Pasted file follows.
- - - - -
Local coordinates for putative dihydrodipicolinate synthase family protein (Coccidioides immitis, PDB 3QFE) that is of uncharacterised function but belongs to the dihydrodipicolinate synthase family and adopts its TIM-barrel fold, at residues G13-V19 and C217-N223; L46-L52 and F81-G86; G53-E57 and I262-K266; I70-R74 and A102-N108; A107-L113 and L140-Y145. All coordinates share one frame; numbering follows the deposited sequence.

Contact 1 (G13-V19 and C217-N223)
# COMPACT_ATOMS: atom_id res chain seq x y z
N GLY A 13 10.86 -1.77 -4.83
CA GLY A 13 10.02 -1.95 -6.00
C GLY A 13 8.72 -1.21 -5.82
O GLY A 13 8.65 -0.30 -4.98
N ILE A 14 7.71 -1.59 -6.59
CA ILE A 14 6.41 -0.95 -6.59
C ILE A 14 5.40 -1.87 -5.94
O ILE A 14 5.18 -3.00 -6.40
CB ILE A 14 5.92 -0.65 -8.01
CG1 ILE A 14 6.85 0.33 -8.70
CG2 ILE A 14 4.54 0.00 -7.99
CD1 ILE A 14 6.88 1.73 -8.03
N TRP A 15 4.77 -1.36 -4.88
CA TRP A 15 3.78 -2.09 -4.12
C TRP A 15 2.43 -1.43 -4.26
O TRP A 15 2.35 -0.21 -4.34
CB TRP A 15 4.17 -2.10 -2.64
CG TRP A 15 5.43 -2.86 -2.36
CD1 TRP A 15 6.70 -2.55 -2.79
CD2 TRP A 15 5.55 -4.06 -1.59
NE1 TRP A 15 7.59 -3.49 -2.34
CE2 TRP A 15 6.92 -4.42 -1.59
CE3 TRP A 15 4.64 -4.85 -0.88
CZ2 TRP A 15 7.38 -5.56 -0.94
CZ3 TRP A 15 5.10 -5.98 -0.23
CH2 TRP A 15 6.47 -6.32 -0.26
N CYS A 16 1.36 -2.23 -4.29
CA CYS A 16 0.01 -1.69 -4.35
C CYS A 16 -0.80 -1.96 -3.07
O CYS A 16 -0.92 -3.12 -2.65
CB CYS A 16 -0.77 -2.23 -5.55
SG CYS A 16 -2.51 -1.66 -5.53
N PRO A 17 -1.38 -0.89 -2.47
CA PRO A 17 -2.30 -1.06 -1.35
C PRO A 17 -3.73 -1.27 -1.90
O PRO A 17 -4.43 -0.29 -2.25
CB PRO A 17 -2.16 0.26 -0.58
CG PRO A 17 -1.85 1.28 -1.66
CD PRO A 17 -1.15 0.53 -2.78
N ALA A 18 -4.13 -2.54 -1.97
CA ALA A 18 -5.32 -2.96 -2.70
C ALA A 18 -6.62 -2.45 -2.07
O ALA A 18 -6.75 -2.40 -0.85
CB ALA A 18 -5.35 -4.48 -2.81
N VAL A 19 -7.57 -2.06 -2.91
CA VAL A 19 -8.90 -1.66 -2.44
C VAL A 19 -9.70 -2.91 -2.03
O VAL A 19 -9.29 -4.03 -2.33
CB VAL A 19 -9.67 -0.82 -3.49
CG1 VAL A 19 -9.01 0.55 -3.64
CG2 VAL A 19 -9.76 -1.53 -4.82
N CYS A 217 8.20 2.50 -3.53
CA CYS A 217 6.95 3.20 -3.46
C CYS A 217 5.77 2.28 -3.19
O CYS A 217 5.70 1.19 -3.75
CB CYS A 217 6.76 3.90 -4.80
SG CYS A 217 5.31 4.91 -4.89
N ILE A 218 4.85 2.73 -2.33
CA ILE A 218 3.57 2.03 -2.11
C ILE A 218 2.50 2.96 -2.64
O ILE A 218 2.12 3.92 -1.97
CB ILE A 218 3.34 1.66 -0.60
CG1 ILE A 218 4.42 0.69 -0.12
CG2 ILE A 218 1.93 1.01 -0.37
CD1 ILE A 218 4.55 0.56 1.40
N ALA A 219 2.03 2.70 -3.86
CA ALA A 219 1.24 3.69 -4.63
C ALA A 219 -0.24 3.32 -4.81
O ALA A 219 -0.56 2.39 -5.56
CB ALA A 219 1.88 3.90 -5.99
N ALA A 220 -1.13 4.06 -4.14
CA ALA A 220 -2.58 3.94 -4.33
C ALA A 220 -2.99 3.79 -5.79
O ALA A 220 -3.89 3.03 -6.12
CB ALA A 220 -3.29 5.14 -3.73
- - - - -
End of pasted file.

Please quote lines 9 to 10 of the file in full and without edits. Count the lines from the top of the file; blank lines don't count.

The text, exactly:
CA ILE A 14 6.41 -0.95 -6.59
C ILE A 14 5.40 -1.87 -5.94